Refugee’s long, difficult journey ends in Melbourne
Afghan refugee Mirwais Janbaz vividly remembers his first brush with death.
As a seven-year-old he was sent by his family to buy bread at a shop just 100 metres from his home.
“I was just ten metres from the bread shop when suddenly it was hit by a rocket. The shop was destroyed and everyone inside was killed,” Mirwais said.
“I jumped into a small stream that ran past the bakery and I thought I would die. After a time, I looked up and there was just blood and smoke everywhere,” he said.
“I ran home and my uncle had run over to the shop to find me. When I got home my family didn’t recognise me because my clothes and my face were so dirty.
“When my uncle got home, he said everyone in the bakery had been killed. It was a very bad time,” Mirwais said.
This seminal moment in Mirwais’ life came in the early 1990s as fighting raged between rival mujahideen groups for control of the Afghan capital of Kabul in the wake of the power vacuum created by the Russian withdrawal.
The fighting started in April 1992 and involved six rival armed groups led by warlords.
Over the course of the year, hundreds of rockets hit Kabul and thousands, mostly civilians, were killed and around half a million people fled the city.
In 1993, the rival militia factions continued their fight over Kabul and several cease-fires and peace accords failed.
By 1995 the fighting now across all of Afghanistan had been distilled into conflict between four factions: Burhanuddin Rabbani’s ‘interim government’; the Taliban; the forces of former Afghan communist general Abdul Rashid Dostum, and; the anti-Soviet Hizb-e Wahdat group.
The byzantine web of intrigue and violence was the backdrop to Mirwais’ early childhood.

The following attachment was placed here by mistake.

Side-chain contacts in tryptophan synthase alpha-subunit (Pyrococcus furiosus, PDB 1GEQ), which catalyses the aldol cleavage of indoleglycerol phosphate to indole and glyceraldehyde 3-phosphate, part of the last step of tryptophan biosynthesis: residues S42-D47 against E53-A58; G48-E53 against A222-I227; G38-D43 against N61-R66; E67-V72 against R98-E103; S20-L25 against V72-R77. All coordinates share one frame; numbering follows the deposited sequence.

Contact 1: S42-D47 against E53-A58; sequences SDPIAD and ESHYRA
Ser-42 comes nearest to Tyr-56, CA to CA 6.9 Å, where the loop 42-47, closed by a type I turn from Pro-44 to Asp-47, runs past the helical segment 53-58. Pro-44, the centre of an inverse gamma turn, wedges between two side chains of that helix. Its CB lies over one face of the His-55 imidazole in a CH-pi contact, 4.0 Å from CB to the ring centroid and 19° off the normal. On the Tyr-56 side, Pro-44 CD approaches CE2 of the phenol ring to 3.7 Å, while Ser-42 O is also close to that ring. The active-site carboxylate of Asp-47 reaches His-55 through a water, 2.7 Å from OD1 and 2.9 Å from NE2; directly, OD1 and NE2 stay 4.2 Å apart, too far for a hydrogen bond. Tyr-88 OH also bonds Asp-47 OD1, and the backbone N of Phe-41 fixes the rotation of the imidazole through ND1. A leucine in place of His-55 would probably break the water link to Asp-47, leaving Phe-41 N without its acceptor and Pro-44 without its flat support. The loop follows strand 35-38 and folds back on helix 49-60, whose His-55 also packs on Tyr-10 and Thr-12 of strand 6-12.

Now rebuilding his life from his new home in Melbourne’s south-east, Mirwais has told of his strife-wracked life journey.
“I was a child living in Kabul during the civil war and I remember friends and neighbours being killed,” he said.
“Also, my uncle, my father’s brother was killed in the war. He was a teacher and he ran real estate business. A rocket came and hit his shop and he was injured. He lost part of both his legs and he died six months later,” Mirwais said.
“During the civil war we were stuck inside Kabul unable to leave. There was fighting everywhere and there was no way to get out.
“Rockets and bombs were being fired all the time and I lost friends and neighbours whose homes were hit. As kids we would sometimes count the numbers of rockets we could hear,” he said.
When the Taliban eventually seized control of Kabul, Mirwais’ family thought that, despite the regime’s repressive policies, there at least would be peace.
But when the Taliban arrived one day wanting to take one of Mirwais’ siblings away and force them into the service of the regime, his father decided it was time to flee.
“That evening my father took us to the house of one of his friends and the next day, early in the morning, we left for Pakistan,” Mirwais said.
The family crossed into Pakistan at the Torkham Border, a busy crossing spot in the Nangarhar province.
“As we crossed the border some soldiers asked for money and they beat me when I didn’t have any,” Mirwais said.